Phishing is one of the fastest-growing scams on the Internet, 10News reported.
Con artists are using computers to scam you out of your private information.
For Internet savvy consumers like Tony Renna, spotting scams is nothing new. He was suspicious about an e-mail from his credit card company.
"It looks like it came from Citibank," Renna said about the e-mail. "And it had all the markings that it was from Citibank."
The e-mail asked for Renna's account number and password. He called Citibank to see if the e-mail was legitimate and quickly found out it wasn't.
"They said that Citibank would never ask for the card number and the PIN at the same time," Renna said.
The scam is called phishing and the catch of the day is a consumer's personal information. PINs, passwords and account numbers are hot commodities for con artists. According to the Web site www.antiphishing.org
, phishers convince about 5 percent of e-mail recipients to divulge their personal information.
Jordana Beebe, of the Privacy Rights Clearinghouse
, said credit card companies like First Bank and Citibank are spoofed frequently, as are popular sites like eBay and PayPal.
Some phishing e-mails make the demand for information seem urgent. But if it's questionable whether or not the e-mail is legitimate, it's not worth risking your private information.
"The best thing to do when you receive an e-mail like that is to ignore it," Beebe said. "If a company is actually going to cut off your account in 72 hours, you'll find out in 72 hours whether it was legitimate or not."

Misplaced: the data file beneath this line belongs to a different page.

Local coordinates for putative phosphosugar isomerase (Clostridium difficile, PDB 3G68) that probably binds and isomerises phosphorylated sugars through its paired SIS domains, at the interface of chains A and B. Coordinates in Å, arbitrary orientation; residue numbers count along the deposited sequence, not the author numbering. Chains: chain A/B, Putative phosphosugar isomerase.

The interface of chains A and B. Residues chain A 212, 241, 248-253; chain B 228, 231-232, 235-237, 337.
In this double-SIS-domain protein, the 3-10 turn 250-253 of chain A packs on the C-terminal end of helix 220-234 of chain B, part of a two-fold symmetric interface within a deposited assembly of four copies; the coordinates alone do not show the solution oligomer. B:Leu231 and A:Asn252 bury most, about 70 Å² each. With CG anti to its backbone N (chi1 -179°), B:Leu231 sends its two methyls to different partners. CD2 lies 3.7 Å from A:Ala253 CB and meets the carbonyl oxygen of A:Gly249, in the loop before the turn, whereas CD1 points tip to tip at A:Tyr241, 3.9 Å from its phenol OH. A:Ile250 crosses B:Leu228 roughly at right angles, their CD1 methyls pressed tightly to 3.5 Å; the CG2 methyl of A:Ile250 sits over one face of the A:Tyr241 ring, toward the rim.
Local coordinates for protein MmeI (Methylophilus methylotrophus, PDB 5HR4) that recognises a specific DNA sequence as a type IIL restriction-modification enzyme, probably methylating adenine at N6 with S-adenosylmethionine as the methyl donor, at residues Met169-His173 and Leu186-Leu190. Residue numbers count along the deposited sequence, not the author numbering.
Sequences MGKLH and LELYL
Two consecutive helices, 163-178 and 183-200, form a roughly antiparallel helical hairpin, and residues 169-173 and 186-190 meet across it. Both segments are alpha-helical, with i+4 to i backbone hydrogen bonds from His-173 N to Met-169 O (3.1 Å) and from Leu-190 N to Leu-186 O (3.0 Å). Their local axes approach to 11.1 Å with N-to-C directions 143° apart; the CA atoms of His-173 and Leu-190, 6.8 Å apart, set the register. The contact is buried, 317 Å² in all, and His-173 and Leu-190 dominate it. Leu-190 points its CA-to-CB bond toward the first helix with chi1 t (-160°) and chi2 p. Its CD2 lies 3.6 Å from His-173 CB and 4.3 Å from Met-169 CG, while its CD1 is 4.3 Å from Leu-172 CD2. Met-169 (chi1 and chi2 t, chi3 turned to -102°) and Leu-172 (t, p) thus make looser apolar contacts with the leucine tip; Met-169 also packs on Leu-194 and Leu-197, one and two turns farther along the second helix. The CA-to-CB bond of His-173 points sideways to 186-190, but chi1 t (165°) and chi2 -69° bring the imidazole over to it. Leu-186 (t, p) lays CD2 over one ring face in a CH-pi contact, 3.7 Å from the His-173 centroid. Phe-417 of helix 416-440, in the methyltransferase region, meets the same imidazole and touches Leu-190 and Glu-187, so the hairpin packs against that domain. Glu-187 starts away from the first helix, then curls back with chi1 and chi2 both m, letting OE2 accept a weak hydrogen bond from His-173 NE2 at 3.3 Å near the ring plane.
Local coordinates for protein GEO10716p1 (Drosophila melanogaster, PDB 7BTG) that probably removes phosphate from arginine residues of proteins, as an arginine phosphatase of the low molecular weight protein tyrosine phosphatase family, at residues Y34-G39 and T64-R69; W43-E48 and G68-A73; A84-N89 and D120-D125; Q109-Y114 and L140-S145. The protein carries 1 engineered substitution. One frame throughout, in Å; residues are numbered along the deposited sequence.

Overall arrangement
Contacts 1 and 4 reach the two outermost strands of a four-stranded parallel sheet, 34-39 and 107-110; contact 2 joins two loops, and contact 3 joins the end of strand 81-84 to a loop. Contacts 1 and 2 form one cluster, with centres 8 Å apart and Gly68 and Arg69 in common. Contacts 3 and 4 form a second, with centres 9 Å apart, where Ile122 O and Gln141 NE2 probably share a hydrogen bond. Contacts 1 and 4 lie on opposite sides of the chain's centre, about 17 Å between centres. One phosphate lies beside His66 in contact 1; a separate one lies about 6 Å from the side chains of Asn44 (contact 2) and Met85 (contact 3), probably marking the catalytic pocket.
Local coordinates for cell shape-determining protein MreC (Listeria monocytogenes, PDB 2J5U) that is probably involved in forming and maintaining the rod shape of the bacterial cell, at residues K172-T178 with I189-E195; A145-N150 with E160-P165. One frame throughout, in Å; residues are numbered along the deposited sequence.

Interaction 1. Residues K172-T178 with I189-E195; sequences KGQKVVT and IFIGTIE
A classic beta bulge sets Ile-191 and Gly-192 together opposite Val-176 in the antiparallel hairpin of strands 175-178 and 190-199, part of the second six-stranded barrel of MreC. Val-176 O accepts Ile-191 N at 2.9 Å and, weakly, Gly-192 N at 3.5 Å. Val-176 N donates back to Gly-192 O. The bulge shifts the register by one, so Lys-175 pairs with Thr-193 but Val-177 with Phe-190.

Determining whether or not an e-mail is authentic or a fraud is tough. The e-mails are clever and look like the real thing.
"They make them look as real as possible so often they'll incorporate graphics from the site they're lifting that from," said Beebe. "Sometimes they'll even have Web site addresses that go to the site they're spoofing on the e-mail."
To fight phishing scams, change your PIN numbers and passwords frequently. Check your credit card statements often to ensure that no one else has access to your information. Many scammers don't use the stolen information right away. Keep computer software up to date. Many phishing e-mails reach your inbox because your anti-spam programs are outdated.
If a scam e-mail does get through, don't open it or respond. Instead, forward it to the Federal Trade Commission at firstname.lastname@example.org
. The National Consumers' League
also wants to hear from consumers whose personal information has been phished.
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